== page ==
Riot Employees Stage Walkout Against Forced Arbitration, Sexism
Several Riot Games employees staged a walkout protest in an effort to counter the company's stand on forced arbitration. Sources familiar with the matter said that over 150 personnel gathered at the parking lot of D Building, some of which bringing "picket signs and gave impassioned speeches."
Kotaku explained that the protest is probably the "first labor-related walkout" that is associated with a large game studio like Riot. The management, it added, is letting their employees join the walkout and has even urged its supervisors to be "accommodating and understanding."
An email of a Riot representative to the source said that the Los Angeles-based gaming studio respects the stand of or "Rioters" and that they will not "tolerate retaliation of any kind." Kotaku foregoing investigation uncovered that there was "endemic sexism" that plagued Riot Games; five current "or former employees" sued the studio for allegedly violating the Equal Pay Act of California.
As counter, Riot filed a motion "to force" the two current employees into arbitration, or a form of alternative dispute resolution where both parties can resolve disputes without going to court. Jocelyn Monahan, Riot Games' social listening strategist, echoed her objection during the protest, saying that they are asking for the cease of forced arbitration "for all past, current and future" employees, including contractors.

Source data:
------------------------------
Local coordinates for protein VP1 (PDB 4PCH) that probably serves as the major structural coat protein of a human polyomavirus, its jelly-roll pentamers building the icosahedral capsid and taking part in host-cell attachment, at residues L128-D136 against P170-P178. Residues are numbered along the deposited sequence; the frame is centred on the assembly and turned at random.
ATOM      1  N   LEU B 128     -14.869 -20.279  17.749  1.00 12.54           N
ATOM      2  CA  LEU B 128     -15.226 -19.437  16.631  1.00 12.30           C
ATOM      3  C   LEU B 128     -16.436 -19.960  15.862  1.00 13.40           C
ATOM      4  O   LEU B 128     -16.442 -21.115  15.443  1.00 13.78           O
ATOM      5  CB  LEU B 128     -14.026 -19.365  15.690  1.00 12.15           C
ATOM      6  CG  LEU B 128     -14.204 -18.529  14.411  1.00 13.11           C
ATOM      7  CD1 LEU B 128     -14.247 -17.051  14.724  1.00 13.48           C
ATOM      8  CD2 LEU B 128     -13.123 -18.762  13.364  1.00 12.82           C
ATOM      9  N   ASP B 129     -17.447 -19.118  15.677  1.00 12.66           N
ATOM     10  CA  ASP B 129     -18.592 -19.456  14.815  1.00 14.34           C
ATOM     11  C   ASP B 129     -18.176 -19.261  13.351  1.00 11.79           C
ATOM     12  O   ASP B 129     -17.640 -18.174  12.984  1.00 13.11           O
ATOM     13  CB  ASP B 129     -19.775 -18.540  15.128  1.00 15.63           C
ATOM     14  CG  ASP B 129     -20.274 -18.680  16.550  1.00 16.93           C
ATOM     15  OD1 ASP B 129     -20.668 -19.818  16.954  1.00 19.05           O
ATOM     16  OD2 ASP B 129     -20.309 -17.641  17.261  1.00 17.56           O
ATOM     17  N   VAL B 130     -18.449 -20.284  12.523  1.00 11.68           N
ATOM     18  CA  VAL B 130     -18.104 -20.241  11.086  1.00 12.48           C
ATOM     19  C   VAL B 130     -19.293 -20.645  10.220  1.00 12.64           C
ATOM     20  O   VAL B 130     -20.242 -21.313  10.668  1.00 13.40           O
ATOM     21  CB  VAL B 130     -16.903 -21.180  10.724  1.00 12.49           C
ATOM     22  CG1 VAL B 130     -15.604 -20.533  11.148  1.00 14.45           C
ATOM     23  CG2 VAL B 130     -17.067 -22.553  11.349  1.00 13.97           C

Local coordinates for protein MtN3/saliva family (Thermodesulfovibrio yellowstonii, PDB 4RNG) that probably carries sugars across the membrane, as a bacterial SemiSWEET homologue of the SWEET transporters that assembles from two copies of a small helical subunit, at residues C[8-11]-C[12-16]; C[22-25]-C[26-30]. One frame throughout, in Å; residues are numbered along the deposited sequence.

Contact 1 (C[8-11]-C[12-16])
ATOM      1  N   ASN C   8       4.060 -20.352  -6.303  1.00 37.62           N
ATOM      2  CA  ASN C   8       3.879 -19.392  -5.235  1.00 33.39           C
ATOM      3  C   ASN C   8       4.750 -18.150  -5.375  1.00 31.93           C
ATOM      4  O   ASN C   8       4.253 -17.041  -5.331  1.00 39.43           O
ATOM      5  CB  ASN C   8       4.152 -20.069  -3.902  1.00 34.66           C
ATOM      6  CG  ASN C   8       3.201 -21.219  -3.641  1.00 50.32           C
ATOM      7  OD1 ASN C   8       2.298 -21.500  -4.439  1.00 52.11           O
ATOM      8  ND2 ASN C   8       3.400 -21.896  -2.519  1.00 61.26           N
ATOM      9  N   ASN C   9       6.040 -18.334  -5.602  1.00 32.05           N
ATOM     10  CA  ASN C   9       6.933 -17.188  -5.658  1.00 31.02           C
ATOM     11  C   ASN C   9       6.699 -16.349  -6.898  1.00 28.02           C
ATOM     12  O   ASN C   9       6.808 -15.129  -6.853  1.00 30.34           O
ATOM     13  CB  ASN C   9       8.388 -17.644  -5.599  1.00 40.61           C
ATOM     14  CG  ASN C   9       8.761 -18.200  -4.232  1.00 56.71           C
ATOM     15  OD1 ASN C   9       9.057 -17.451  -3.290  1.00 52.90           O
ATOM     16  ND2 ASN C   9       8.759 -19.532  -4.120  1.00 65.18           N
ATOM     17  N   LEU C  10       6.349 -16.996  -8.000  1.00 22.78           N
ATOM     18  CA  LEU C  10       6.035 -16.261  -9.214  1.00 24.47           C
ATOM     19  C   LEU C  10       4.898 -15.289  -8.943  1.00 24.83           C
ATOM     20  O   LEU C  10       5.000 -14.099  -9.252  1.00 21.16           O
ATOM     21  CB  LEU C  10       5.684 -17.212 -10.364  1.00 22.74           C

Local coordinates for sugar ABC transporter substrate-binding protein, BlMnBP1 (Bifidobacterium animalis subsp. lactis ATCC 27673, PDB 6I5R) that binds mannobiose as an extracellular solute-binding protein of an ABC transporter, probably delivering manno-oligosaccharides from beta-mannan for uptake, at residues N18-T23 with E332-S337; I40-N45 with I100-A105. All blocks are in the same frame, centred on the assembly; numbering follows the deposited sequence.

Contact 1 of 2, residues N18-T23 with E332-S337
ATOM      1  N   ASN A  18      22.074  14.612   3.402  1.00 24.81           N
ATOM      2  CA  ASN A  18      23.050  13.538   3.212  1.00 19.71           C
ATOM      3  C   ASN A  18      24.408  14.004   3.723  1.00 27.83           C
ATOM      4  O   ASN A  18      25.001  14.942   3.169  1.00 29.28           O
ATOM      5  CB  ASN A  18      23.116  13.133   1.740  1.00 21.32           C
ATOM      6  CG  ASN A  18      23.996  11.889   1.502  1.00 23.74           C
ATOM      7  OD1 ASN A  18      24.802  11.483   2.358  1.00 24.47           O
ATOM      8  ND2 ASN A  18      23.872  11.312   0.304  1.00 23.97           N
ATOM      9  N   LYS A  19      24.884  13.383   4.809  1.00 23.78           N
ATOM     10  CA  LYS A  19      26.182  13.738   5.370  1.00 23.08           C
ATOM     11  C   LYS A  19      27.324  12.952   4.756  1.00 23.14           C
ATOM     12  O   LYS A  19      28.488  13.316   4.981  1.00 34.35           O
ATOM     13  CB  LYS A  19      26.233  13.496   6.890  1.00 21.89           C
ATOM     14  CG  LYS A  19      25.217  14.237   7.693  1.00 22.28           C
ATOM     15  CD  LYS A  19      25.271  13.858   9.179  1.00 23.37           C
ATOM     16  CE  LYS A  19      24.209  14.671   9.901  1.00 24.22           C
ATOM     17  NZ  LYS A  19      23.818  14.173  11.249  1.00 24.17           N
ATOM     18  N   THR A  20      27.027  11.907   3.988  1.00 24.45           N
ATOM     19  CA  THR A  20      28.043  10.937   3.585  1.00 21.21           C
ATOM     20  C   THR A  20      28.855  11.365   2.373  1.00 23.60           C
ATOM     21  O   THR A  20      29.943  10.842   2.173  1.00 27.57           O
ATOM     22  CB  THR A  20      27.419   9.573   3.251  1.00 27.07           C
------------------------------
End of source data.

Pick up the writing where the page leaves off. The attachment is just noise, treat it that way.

A Reddit user shared a document that detailed several key insights on the "Walkout for Rioter Rights." One of those is that employees "carried the emotional burden" of "forcing" victims of harassment and discrimination into arbitration is wrong. They hope that their call to end forced arbitration will also touch on Riot leaders to withdraw the motion in active suits.
The document described forced arbitration as a counter to an employee's right to "resolve their claims in court." Instead of a legitimate legal process, forced arbitration will resolve the dispute via a "company-recommended arbitrator." This particularly makes women and the minority on the losing end considering that they will most likely file discrimination and harassment suits.
One employee who joined the walkout said that she is quitting Riot because she doesn't want "to see people who were protected by people in high places." The source reported that two Riot executives, including the studio's COO, have been retained despite several complaints filed against them via Riot's HR.
There are several reasons why employees are taking their stand and attended the walkout, Kotaku said. Some are showing their support to the two plaintiffs, while others are there to express their discontent on Riot's non-committal to end its "sexist culture." Monahan said towards the end of the protest that those involved in the walkout will "take further action" if Riot doesn't do anything.